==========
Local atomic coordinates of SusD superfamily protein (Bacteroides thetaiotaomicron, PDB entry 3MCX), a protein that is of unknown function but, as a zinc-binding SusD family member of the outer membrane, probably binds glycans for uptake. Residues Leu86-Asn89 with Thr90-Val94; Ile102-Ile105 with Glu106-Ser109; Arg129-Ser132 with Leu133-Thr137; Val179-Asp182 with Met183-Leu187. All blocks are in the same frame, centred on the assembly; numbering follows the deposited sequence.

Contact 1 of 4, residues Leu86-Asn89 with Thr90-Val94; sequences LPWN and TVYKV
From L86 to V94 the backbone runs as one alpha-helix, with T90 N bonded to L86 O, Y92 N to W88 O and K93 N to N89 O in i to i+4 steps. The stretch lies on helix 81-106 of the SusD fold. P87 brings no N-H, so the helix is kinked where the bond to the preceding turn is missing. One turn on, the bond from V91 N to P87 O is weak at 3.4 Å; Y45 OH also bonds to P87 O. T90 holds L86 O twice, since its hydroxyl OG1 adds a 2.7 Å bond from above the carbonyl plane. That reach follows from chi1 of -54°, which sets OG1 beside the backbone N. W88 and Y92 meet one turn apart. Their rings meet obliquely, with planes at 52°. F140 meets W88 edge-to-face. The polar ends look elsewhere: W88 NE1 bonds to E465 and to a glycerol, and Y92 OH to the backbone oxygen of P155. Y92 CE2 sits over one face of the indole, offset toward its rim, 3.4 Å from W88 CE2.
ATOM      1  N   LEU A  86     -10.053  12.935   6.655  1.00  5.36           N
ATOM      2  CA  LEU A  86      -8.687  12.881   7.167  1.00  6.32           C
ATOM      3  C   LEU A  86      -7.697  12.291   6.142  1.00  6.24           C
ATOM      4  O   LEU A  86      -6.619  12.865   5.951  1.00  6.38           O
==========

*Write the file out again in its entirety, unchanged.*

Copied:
Local atomic coordinates of SusD superfamily protein (Bacteroides thetaiotaomicron, PDB entry 3MCX), a protein that is of unknown function but, as a zinc-binding SusD family member of the outer membrane, probably binds glycans for uptake. Residues Leu86-Asn89 with Thr90-Val94; Ile102-Ile105 with Glu106-Ser109; Arg129-Ser132 with Leu133-Thr137; Val179-Asp182 with Met183-Leu187. All blocks are in the same frame, centred on the assembly; numbering follows the deposited sequence.

Contact 1 of 4, residues Leu86-Asn89 with Thr90-Val94; sequences LPWN and TVYKV
From L86 to V94 the backbone runs as one alpha-helix, with T90 N bonded to L86 O, Y92 N to W88 O and K93 N to N89 O in i to i+4 steps. The stretch lies on helix 81-106 of the SusD fold. P87 brings no N-H, so the helix is kinked where the bond to the preceding turn is missing. One turn on, the bond from V91 N to P87 O is weak at 3.4 Å; Y45 OH also bonds to P87 O. T90 holds L86 O twice, since its hydroxyl OG1 adds a 2.7 Å bond from above the carbonyl plane. That reach follows from chi1 of -54°, which sets OG1 beside the backbone N. W88 and Y92 meet one turn apart. Their rings meet obliquely, with planes at 52°. F140 meets W88 edge-to-face. The polar ends look elsewhere: W88 NE1 bonds to E465 and to a glycerol, and Y92 OH to the backbone oxygen of P155. Y92 CE2 sits over one face of the indole, offset toward its rim, 3.4 Å from W88 CE2.
ATOM      1  N   LEU A  86     -10.053  12.935   6.655  1.00  5.36           N
ATOM      2  CA  LEU A  86      -8.687  12.881   7.167  1.00  6.32           C
ATOM      3  C   LEU A  86      -7.697  12.291   6.142  1.00  6.24           C
ATOM      4  O   LEU A  86      -6.619  12.865   5.951  1.00  6.38           O